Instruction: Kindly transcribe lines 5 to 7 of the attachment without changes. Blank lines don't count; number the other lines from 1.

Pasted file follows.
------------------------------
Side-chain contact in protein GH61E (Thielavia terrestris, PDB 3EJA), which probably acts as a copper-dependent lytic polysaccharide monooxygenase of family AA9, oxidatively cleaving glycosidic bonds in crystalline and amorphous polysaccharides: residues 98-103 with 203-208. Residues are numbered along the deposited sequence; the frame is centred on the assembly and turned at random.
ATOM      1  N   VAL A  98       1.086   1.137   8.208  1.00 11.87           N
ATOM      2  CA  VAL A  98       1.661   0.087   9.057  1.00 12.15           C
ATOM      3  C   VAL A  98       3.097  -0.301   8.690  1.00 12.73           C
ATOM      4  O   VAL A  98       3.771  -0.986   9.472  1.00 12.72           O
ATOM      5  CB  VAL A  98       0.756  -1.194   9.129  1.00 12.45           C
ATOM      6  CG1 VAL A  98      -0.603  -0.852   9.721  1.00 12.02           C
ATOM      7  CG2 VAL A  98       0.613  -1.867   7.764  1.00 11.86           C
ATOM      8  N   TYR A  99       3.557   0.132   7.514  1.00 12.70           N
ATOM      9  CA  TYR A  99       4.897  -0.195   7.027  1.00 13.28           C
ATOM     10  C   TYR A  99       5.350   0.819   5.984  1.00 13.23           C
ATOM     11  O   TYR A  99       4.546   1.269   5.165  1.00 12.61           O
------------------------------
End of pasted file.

ATOM      4  O   VAL A  98       3.771  -0.986   9.472  1.00 12.72           O
ATOM      5  CB  VAL A  98       0.756  -1.194   9.129  1.00 12.45           C
ATOM      6  CG1 VAL A  98      -0.603  -0.852   9.721  1.00 12.02           C